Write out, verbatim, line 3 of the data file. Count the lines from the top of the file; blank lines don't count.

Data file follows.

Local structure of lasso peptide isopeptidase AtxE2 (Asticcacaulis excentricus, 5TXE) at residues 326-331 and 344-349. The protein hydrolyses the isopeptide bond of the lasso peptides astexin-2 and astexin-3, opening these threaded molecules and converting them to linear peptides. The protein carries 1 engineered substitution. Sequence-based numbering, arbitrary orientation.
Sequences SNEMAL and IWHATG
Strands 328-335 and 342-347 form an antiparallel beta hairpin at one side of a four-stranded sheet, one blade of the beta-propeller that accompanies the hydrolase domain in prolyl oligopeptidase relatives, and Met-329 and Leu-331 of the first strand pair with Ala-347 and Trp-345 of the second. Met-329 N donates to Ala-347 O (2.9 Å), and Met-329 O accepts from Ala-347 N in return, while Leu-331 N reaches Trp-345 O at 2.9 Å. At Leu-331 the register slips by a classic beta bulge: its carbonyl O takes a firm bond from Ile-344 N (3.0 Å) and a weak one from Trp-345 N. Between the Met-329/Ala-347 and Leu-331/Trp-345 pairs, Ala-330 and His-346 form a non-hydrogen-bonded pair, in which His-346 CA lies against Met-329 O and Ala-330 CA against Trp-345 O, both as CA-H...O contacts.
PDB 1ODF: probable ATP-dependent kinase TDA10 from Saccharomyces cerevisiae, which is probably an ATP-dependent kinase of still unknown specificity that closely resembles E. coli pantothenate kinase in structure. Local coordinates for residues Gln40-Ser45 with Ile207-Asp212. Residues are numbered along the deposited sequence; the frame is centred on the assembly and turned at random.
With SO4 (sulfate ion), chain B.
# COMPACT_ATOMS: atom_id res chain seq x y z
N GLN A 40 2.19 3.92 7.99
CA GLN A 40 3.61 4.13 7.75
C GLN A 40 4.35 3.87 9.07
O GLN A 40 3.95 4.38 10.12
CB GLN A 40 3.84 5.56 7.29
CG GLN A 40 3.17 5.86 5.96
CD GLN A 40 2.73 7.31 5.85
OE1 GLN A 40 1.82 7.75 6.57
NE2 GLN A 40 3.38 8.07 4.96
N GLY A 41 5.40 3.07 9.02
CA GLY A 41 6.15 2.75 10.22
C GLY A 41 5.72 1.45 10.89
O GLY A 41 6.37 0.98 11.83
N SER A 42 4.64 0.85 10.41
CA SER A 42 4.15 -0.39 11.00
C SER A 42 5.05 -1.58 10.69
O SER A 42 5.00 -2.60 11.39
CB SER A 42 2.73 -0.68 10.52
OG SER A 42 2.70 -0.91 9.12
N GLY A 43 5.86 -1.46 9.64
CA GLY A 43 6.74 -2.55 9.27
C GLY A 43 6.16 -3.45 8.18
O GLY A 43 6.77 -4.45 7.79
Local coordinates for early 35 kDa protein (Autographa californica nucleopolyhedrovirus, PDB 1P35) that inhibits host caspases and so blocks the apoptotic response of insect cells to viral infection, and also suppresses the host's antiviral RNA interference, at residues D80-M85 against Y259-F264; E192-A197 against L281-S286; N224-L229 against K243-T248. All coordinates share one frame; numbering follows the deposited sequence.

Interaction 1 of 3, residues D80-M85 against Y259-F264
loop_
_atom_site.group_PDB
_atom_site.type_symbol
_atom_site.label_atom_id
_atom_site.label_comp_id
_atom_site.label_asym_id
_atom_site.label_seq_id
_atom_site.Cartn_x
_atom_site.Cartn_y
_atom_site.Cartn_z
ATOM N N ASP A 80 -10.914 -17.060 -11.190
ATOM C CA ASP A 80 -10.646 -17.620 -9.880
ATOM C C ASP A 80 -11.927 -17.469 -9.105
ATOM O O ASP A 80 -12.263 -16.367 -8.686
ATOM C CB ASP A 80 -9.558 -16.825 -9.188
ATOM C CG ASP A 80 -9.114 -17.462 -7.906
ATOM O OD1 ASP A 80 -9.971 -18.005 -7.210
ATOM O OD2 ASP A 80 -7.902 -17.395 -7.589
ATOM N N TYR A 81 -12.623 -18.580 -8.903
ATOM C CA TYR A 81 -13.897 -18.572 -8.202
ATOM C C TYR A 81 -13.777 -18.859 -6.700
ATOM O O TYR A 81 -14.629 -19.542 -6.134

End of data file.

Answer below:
Strands 328-335 and 342-347 form an antiparallel beta hairpin at one side of a four-stranded sheet, one blade of the beta-propeller that accompanies the hydrolase domain in prolyl oligopeptidase relatives, and Met-329 and Leu-331 of the first strand pair with Ala-347 and Trp-345 of the second. Met-329 N donates to Ala-347 O (2.9 Å), and Met-329 O accepts from Ala-347 N in return, while Leu-331 N reaches Trp-345 O at 2.9 Å. At Leu-331 the register slips by a classic beta bulge: its carbonyl O takes a firm bond from Ile-344 N (3.0 Å) and a weak one from Trp-345 N. Between the Met-329/Ala-347 and Leu-331/Trp-345 pairs, Ala-330 and His-346 form a non-hydrogen-bonded pair, in which His-346 CA lies against Met-329 O and Ala-330 CA against Trp-345 O, both as CA-H...O contacts.